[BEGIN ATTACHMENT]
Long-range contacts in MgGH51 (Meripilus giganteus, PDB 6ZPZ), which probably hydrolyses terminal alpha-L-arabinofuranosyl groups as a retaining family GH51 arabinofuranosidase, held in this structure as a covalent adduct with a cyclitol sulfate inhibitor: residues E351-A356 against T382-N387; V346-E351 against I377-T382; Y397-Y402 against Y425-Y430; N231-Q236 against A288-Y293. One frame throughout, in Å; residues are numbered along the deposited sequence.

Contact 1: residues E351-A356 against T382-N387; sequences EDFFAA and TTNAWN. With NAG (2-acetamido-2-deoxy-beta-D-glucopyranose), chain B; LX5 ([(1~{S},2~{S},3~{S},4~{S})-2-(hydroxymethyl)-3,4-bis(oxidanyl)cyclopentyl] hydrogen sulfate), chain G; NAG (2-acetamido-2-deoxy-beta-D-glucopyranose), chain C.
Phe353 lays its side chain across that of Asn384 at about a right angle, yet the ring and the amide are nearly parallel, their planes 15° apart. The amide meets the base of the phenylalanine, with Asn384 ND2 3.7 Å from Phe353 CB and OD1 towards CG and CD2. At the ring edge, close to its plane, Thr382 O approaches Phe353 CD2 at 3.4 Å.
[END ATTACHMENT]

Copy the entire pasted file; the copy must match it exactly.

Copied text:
Long-range contacts in MgGH51 (Meripilus giganteus, PDB 6ZPZ), which probably hydrolyses terminal alpha-L-arabinofuranosyl groups as a retaining family GH51 arabinofuranosidase, held in this structure as a covalent adduct with a cyclitol sulfate inhibitor: residues E351-A356 against T382-N387; V346-E351 against I377-T382; Y397-Y402 against Y425-Y430; N231-Q236 against A288-Y293. One frame throughout, in Å; residues are numbered along the deposited sequence.

Contact 1: residues E351-A356 against T382-N387; sequences EDFFAA and TTNAWN. With NAG (2-acetamido-2-deoxy-beta-D-glucopyranose), chain B; LX5 ([(1~{S},2~{S},3~{S},4~{S})-2-(hydroxymethyl)-3,4-bis(oxidanyl)cyclopentyl] hydrogen sulfate), chain G; NAG (2-acetamido-2-deoxy-beta-D-glucopyranose), chain C.
Phe353 lays its side chain across that of Asn384 at about a right angle, yet the ring and the amide are nearly parallel, their planes 15° apart. The amide meets the base of the phenylalanine, with Asn384 ND2 3.7 Å from Phe353 CB and OD1 towards CG and CD2. At the ring edge, close to its plane, Thr382 O approaches Phe353 CD2 at 3.4 Å.